Integrated Marketing Communications (IMC) remain an integral component of marketing. Therefore, understanding how companies effectively communicate and interact with customers (including potential customers) creates the foundation you (student) need to have a firm understanding of how marketing communication manifest in practice which is key to the development of effective marketing skills. Such an understanding will help you succeed in your marketing career. Henceforth, this course is designed to help you start your journey towards your desired entry into marketing careers.
In this lesson, learners will use creativity as they think about future business decisions and activities, including creating a budget and calculating the price points of different jewelry pieces. Targeted skills for this lesson include career, life, entrepreneurship, and employability. The learners will describe five modern trends of fashion jewelry in the region, country and worldwide, calculate the price point, and design an original piece of jewelry. This lesson was designed for one, sixty-minute, class period but can be adjusted. The learners in this lesson are presumed to be young women or men, ages 15-18, in a secondary classroom. The lesson can be a part of math, art, or business courses. Significantly, the author licensed this lesson to be reused and modified to meet the needs of any users.
The information revolution of the 21st century is as significant and transformative as the industrial revolution of the 19th century. In this unit, students – and by proxy their families – will learn about the challenges of our current information landscape and how to navigate them. This unit is split into four modules. These modules can be done sequentially or stand on their own, depending on students’ needs and teachers’ timeframes. In this module (1 of 4), students analyze their own use of online social media platforms and learn how filter bubbles and confirmation bias shape the content of their media environment.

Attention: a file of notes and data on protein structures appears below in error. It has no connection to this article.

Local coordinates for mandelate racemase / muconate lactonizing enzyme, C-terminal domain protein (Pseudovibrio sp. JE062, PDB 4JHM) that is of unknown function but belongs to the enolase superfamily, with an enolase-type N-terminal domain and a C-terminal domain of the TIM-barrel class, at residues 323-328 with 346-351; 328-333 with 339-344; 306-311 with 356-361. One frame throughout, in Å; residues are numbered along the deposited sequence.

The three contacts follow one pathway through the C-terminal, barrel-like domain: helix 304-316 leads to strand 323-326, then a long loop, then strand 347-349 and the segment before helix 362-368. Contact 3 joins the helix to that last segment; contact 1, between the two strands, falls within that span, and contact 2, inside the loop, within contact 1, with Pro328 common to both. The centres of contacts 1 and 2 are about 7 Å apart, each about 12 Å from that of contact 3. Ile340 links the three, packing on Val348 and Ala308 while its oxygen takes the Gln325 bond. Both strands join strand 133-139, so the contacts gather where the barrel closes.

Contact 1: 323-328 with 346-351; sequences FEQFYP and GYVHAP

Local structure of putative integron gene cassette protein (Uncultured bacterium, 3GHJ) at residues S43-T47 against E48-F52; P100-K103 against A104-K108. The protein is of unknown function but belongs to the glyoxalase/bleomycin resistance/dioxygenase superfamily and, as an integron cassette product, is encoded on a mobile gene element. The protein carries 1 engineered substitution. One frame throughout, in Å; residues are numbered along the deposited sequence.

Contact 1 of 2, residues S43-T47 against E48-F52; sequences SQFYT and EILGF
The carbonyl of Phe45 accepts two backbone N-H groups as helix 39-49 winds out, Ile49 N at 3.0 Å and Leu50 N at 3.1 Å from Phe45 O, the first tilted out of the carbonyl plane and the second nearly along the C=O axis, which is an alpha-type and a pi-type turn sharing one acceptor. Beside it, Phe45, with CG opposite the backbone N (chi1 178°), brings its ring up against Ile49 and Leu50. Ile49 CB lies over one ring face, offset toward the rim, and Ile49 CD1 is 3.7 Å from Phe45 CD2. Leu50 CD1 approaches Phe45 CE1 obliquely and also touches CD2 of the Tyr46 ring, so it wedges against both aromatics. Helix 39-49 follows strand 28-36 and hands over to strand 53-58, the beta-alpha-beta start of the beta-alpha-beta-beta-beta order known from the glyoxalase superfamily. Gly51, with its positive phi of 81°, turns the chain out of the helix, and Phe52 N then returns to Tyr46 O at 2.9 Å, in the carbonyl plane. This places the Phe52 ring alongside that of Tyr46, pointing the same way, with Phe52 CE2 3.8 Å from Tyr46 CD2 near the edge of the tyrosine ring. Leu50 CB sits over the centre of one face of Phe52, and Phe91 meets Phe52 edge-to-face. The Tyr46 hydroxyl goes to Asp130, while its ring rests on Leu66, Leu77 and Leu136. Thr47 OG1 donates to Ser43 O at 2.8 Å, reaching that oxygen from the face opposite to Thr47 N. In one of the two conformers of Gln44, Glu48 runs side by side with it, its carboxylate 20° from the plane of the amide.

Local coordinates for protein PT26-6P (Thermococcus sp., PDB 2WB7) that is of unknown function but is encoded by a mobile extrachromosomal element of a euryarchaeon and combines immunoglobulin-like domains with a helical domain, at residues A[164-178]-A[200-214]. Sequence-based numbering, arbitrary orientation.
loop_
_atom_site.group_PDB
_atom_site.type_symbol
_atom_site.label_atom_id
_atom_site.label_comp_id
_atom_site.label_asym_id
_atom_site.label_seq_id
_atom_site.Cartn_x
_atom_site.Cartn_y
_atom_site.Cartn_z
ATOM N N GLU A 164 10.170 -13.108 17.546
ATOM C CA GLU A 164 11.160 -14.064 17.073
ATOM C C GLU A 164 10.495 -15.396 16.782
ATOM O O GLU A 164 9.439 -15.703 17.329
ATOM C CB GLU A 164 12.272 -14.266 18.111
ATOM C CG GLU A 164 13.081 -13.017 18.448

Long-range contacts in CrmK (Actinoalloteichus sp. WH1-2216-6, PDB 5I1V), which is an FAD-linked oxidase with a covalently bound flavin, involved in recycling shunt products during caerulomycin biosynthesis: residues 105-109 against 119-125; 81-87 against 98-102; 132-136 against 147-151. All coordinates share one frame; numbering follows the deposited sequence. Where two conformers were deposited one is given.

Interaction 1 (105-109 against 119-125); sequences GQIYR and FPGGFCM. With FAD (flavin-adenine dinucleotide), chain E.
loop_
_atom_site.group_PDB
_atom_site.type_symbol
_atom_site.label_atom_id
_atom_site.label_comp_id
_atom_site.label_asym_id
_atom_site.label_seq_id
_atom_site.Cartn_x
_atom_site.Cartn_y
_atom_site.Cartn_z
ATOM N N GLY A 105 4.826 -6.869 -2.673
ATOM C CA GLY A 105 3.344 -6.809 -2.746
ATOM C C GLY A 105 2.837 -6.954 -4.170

In comparison with e-learning content, e-learning processes evolve over time, and are essentially performed in such as way that they structure human activity using designs such as schedules, rules and protocols. Common e-learning activities include participating in online discussion, chat and other forms of conferencing (Salmon 2000), accessing specific e-learning content, taking tests and assessments, working through short exercises to stimulate thinking (Salmon 2002), or completing web forms such as those used in e-portfolios or course evaluation. While some elearning activities are direct analogues of offline activities, the majority (such as asynchronous communication) are significantly transformed by being in the online domain, and others, (such as interactive simulations and animation) are difficult to provide in any context other than an online environment.
Students learn glacial landforms and create a landform map including a location grid (eg. position A2) and map key.